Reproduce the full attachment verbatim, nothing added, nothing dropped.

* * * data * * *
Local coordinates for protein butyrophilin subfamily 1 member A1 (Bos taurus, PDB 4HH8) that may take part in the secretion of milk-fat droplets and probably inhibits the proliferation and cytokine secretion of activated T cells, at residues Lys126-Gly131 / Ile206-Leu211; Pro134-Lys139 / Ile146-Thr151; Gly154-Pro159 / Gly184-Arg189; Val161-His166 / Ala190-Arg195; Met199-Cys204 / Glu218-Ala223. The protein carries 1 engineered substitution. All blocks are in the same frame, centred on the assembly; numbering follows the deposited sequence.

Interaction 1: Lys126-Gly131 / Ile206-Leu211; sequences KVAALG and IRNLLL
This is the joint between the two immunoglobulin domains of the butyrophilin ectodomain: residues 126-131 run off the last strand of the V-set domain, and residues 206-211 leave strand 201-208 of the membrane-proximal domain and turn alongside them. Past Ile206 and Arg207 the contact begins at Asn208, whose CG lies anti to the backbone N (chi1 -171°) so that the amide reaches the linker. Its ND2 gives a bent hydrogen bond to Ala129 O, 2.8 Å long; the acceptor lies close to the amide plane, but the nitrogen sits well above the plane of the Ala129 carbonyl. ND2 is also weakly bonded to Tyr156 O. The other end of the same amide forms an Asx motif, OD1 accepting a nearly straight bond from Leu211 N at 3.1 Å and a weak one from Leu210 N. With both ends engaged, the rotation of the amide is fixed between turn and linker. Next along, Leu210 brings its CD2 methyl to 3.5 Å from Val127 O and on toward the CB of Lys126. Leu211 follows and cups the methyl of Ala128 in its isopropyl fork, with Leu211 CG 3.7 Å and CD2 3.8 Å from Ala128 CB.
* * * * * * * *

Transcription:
Local coordinates for protein butyrophilin subfamily 1 member A1 (Bos taurus, PDB 4HH8) that may take part in the secretion of milk-fat droplets and probably inhibits the proliferation and cytokine secretion of activated T cells, at residues Lys126-Gly131 / Ile206-Leu211; Pro134-Lys139 / Ile146-Thr151; Gly154-Pro159 / Gly184-Arg189; Val161-His166 / Ala190-Arg195; Met199-Cys204 / Glu218-Ala223. The protein carries 1 engineered substitution. All blocks are in the same frame, centred on the assembly; numbering follows the deposited sequence.

Interaction 1: Lys126-Gly131 / Ile206-Leu211; sequences KVAALG and IRNLLL
This is the joint between the two immunoglobulin domains of the butyrophilin ectodomain: residues 126-131 run off the last strand of the V-set domain, and residues 206-211 leave strand 201-208 of the membrane-proximal domain and turn alongside them. Past Ile206 and Arg207 the contact begins at Asn208, whose CG lies anti to the backbone N (chi1 -171°) so that the amide reaches the linker. Its ND2 gives a bent hydrogen bond to Ala129 O, 2.8 Å long; the acceptor lies close to the amide plane, but the nitrogen sits well above the plane of the Ala129 carbonyl. ND2 is also weakly bonded to Tyr156 O. The other end of the same amide forms an Asx motif, OD1 accepting a nearly straight bond from Leu211 N at 3.1 Å and a weak one from Leu210 N. With both ends engaged, the rotation of the amide is fixed between turn and linker. Next along, Leu210 brings its CD2 methyl to 3.5 Å from Val127 O and on toward the CB of Lys126. Leu211 follows and cups the methyl of Ala128 in its isopropyl fork, with Leu211 CG 3.7 Å and CD2 3.8 Å from Ala128 CB.